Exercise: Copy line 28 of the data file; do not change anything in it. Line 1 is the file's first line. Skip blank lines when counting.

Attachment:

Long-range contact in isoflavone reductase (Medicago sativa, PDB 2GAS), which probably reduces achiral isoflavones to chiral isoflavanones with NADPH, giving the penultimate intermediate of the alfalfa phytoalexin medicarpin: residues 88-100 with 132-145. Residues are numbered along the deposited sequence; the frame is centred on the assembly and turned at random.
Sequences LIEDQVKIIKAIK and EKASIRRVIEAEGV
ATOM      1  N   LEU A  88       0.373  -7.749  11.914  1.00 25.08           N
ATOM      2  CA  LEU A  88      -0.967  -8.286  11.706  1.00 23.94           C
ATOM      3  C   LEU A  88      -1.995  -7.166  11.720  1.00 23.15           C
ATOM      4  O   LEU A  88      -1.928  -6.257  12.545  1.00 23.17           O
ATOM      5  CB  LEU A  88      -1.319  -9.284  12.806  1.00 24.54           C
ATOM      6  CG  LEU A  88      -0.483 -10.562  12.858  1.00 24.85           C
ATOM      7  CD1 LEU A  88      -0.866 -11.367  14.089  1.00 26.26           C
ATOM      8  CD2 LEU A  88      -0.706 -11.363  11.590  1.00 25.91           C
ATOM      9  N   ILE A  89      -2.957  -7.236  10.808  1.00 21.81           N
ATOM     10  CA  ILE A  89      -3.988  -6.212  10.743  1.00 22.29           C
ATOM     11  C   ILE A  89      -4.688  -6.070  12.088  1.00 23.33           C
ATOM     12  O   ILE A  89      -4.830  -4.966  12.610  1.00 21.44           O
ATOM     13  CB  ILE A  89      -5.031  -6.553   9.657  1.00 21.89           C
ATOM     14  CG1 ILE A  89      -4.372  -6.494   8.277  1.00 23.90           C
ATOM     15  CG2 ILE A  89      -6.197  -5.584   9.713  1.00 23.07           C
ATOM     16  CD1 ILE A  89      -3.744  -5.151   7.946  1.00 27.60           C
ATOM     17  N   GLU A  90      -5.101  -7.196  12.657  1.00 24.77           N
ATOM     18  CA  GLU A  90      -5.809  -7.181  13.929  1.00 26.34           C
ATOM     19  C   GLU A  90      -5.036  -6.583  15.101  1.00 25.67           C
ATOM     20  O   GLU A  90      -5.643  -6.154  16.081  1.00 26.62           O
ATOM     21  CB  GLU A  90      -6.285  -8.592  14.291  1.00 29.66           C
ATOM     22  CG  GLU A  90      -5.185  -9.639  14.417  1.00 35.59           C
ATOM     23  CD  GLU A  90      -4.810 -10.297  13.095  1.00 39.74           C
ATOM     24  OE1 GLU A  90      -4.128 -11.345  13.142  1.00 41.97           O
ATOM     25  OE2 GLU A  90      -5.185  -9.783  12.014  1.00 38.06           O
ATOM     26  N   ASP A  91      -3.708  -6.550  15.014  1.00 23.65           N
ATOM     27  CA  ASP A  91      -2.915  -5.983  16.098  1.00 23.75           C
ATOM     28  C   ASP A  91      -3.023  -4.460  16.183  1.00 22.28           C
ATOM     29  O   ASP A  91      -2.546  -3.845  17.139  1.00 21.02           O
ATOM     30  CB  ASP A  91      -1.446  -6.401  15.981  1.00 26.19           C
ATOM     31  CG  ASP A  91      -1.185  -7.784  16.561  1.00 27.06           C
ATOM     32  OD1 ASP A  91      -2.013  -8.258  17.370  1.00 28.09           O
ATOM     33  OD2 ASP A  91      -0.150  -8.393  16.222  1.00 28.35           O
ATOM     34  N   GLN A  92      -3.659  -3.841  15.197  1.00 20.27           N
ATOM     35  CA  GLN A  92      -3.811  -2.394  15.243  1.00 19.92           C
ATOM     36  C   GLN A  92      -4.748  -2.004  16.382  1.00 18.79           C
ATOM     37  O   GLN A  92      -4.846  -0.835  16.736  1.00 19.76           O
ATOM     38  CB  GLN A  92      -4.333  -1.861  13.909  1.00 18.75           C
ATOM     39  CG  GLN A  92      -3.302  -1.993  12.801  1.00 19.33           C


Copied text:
ATOM     26  N   ASP A  91      -3.708  -6.550  15.014  1.00 23.65           N